The next “John Wick” movie should start with a job fair where the secret society known as the High Table tries to recruit new killers to replace all the ones John Wick killed. After three movies and hundreds of dead bodies, there’s been a lot of churn in the industry.

“John Wick Chapter 3: Parabellum” picks up right where “Chapter 2” left off, both chronologically (the third installment starts 10 seconds after the last one ended) and thematically. All three films showcase brutal, intricately choreographed fight scenes and shootouts within a stylish, baroque universe that’s weirder and better-dressed than our own. It’s a formula that works, and director Chad Stahelski, who has directed all three movies, sticks to it.

Maybe to a fault. “Chapter 3” is undeniably accomplished and exciting, and Keanu Reeves remains a magnetic centrifugal force in the midst of all the mayhem, the calm eye of a storm of blood spatters and broken bones. But those hoping the franchise might raise its game in what is ostensibly the end of a trilogy might feel a little underwhelmed when the shooting stops.

But it doesn’t stop for a while (131 minutes), and while it goes, “John Wick” is a lot of fun. To catch up the initiated, in the first movie Wick was an ex-assassin who got back in the game to avenge his beloved puppy. (His love of dogs is just one humanizing touch that keeps us squarely on his side.) In the second movie, Wick got caught in a power struggle between members of the High Table, and ended up “excommunicado,” on the run with a $14 million bounty on his head.

The new movie takes it from there, starting with a trip to the New York Public Library, and a fight scene that definitely proves physical media’s superiority over digital media. (You can’t kill a guy with an e-book.) Searching for a way back into the High Table’s good graces, Wick fights and kills from New York to Casablanca and back again.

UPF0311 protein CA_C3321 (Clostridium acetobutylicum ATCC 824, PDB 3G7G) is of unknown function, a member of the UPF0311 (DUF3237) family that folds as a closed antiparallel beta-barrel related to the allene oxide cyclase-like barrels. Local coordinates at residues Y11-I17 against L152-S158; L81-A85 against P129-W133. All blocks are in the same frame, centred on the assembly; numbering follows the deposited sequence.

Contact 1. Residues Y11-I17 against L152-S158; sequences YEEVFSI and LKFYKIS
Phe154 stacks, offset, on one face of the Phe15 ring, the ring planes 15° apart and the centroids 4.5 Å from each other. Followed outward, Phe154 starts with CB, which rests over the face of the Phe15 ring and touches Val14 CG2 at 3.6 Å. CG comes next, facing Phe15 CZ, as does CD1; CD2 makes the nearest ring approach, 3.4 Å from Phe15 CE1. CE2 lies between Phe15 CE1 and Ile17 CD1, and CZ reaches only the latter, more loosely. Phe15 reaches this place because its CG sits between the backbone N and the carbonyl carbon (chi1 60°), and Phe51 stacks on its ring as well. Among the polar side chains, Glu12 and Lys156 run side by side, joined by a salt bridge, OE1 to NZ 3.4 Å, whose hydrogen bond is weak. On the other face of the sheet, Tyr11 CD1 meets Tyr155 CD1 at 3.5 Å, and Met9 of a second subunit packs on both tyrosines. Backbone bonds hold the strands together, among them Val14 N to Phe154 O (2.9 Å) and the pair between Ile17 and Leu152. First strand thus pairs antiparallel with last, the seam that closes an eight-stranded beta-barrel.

Guns, knives, belts, horses, dogs – Wick uses whatever he has at his disposal to kill wave after wave of bad guys, and Chad knows how to stage a fight scene to showcase the balletic grace of Reeves and the other combatants. The takes are often long, but never distractingly so – just enough to make sure the audience appreciates the top-notch stuntwork on screen.

Back home, a High Table Adjudicator (Asia Kate Dillon) is busy doling out punishment to those who have aided Wick, including the Bowery King (Laurence Fishburne) and the plummy Winston (Ian McShane), who owns the Continental Hotel that is the closest thing Wick has to a home. McShane’s amused reaction shots to the mayhem around him is a reliable source of laughs in the movie.

New characters Wick meets along the way include a mysterious Russian woman known as The Director (Anjelica Huston), and Halle Berry as Sofia, a fellow assassin who fights with the help of two very good, very lethal dogs.

The film makes much of its rich world-building, of this not-very-secret underworld of criminals and the byzantine web of “civilized” rules and customs which bind them. But it becomes clear that these rules are ultimately pretty arbitrary, easily broken by those with enough power to rig the game in their favor.

“John Wick 3” only glances at these deeper, darker themes before retreating back to the next big fight scene. The end of this film sets up a cliffhanger for a future installment, and it feels past time for the franchise to raise the stakes, for John Wick to smash the system much as Reeves’ Neo broke “The Matrix” exactly 20 years ago. Tick tock, Mr. Wick.

Rob Thomas is the features editor and social media editor for the Capital Times, as well as its film critic. He joined the Cap Times in 1999 and has written about movies, music, food and books.